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ENVIRONMENTAL HAZARDS - INSPECT, TEST, REMEDY
AIR CLEANER PURIFIER TYPES
AIR POLLUTANTS, COMMON INDOOR
AIR QUALITY IMPROVEMENT STRATEGIES
AIRBORNE PARTICLE ANALYSIS METHODS
ALLERGEN TESTS for BUILDINGS
ASBESTOS IDENTIFICATION IN BUILDINGS
BACKDRAFTING HEATING EQUIPMENT
BLACK MOLD, TOXIC & ALLERGENIC
BLEACHING MOLD, Advice about
BOOKSTORE - ENVIRONMENTAL
CADMIUM in the HOME
CARBON MONOXIDE - CO
CARPETING & INDOOR AIR QUALITY
CAT DANDER in BUILDINGS
CELL PHONE RADIATION
CHEMICAL CONTAMINANTS in WATER
COMBUSTION PRODUCTS & IAQ
DIRECTORY of MOLD / ENVIRONMENTAL EXPERTS
DUST SAMPLING PROCEDURE
EMERGENCY RESPONSE, IAQ, GAS, MOLD
EMF ELECTROMAGNETIC FIELDSRE
ENDOCRINE DISRUPTORS at BUILDINGS
FLOOD DAMAGE ASSESSMENT, SAFETY & CLEANUP
FLOOR TILE ASBESTOS IDENTIFICATION
FUNGICIDAL SPRAY & SEALANT USE
GAS EXPOSURE EFFECTS, TOXIC
HEATING OIL EXPOSURE HAZARDS, LIMITS
HOUSE DUST ANALYSIS
HOUSE DUST COMPONENTS
HUMIDITY CONTROL & TARGETS INDOORS
INDOOR AIR QUALITY IMPROVEMENT GUIDE
LAB PROCEDURES MICROSCOPE TECHNIQUES
LEAD POISONING HAZARDS GUIDE
Legionella Legionnaires' Disease
LIGHT, GUIDE to FORENSIC USE
METHANE GAS SOURCES
MILDEW in BUILDINGS ?
MOISTURE CONTROL in BUILDINGS
MOLD ACTION GUIDE - WHAT TO DO ABOUT MOLD
MOLD CONSULTANTS / INSPECTORS
MOLD DETECTION & INSPECTION GUIDE
MOLD EXPERT, WHEN TO HIRE
MOLD RELATED ILLNESS GUIDE
MSDS Material Safety Data Sheets
MVOCs & MOLDY MUSTY ODORS
NOISE / SOUND DIAGNOSIS & CURE
ODORS GASES SMELLS, DIAGNOSIS & CURE
OIL, HEATING, EXPOSURE HAZARDS, LIMITS
OIL HEAT ODORS & NOISES
OIL SPILL CLEANUP / PREVENTION
PET ALLERGENS / PET DANDER
PET STAINS & MARKS in BUILDINGS
PLASTIC ODORS-SCREENS, SIDING
PLUMBING SYSTEM ODORS
PVC - VINYL BUILDING PRODUCTS
RADON HAZARD TESTS & MITIGATION
SAFETY HAZARDS GUIDE
SAFETY HAZARDS & INSPECTIONS
METHANE GAS HAZARDS
SEPTIC SYSTEM ODORS
SEWAGE BACKUP TEST & CLEANUP
SEWER GAS ODORS
SMELL PATCH TEST to Track Down Odors
STAIN DIAGNOSIS on BUILDING EXTERIORS
STAIN DIAGNOSIS on BUILDING INTERIORS
SULPHUR & SEWER GAS SMELL SOURCES
UFFI UREA FORMALDEHYDE FOAM INSULATION
URETHANE FOAM Deterioration, Outgassing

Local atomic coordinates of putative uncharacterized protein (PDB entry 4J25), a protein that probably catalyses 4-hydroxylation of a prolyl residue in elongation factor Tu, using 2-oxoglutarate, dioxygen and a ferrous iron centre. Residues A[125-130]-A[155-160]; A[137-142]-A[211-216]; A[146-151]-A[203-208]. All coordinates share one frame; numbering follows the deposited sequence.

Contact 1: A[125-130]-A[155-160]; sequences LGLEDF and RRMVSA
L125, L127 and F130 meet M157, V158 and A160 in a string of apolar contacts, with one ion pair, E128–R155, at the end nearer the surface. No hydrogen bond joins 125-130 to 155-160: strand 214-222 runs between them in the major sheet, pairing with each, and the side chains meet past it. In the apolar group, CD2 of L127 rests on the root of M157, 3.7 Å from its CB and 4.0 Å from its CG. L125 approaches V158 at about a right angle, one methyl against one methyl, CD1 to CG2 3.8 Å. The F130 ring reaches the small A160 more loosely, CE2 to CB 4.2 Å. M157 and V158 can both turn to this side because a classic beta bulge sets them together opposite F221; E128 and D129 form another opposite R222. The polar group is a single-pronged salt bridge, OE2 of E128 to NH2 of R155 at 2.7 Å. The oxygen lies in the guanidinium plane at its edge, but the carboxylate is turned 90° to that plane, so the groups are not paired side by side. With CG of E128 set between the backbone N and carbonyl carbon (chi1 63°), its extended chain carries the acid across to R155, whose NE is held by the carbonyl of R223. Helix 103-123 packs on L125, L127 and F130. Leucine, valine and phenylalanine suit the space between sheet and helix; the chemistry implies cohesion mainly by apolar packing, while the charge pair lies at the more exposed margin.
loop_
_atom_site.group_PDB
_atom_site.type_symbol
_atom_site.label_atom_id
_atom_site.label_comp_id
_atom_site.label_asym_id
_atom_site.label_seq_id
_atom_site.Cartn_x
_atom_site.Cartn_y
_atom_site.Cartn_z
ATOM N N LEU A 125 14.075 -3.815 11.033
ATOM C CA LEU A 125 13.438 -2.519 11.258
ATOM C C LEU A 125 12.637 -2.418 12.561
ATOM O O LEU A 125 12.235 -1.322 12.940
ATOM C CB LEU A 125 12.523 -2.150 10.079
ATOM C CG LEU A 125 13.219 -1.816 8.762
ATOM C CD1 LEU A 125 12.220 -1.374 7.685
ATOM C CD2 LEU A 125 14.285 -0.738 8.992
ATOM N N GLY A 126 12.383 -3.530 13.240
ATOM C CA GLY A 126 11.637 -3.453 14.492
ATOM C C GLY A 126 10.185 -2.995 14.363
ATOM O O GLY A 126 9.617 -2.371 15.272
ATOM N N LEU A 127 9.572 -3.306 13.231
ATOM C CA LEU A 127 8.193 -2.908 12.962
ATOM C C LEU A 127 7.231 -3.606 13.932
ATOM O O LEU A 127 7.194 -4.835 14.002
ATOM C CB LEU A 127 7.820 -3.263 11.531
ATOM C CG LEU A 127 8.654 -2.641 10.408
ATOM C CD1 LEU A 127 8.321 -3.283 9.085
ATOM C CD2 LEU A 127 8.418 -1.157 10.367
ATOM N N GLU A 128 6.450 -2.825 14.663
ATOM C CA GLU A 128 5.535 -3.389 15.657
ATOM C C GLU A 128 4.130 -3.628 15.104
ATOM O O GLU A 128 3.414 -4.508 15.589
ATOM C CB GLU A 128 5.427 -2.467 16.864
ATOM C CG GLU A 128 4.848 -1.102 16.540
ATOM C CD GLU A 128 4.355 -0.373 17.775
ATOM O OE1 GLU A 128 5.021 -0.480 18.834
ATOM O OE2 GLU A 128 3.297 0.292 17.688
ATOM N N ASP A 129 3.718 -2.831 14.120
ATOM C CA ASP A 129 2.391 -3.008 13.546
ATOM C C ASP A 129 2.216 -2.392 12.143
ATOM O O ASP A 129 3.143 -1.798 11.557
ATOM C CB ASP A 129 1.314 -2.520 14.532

VINYL CHLORIDE HEALTH INFO
VOCs VOLATILE ORGANIC COMPOUNDS
WATER ODORS, CAUSE CURE
WORLD TRADE CENTER 9-11 DUST PHOTOS
This article suggests where and how a home or other building should be tested for lead contamination hazards. To reduce the risk of lead poisoning attention is needed to more than just paint.
By offering simple steps to protect your family from lead poisoning, the original US CPSC document provided advice for reducing the risk of lead poisoning for families living in homes where lead exposure is suspected, likely, or where lead contamination is actually confirmed by testing. However that particular document omitted attention to lead contamination sources in buildings other than paint.
The original U.S. CPSC document is public domain. We have made additions to the technical depth of this article and we have added additional important detail about lead hazards - these are indicated by a [bracketed note in italics]. The additional text or commentary, website design, links, and references are independent material.
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While the original CPSC article focused on lead paint hazards (indeed a major source of lead contamination in some buildings), below we list additional potential sources of lead that should be considered. There is no doubt that no lead hazard list is exhaustive or therefore complete. Contact Us by email to suggest additions or corrections.
Suggestions for Checking a Building for Lead Based Paint
Just knowing that a home has lead-based paint may not tell you if there is a hazard.
You can get your home checked for lead hazards in one of two ways, or both:
Have qualified professionals do the work. The federal government is writing standards for inspectors and risk assessors. Some states might already have standards in place. Call your state agency for help with locating qualified professionals in your area (see below).
Trained professionals use a range of methods when checking your home, including:
Watch out: Home test kits for lead are available, but the federal government is still testing their reliability. These tests should not be the only method used before doing renovations or to assure safety.
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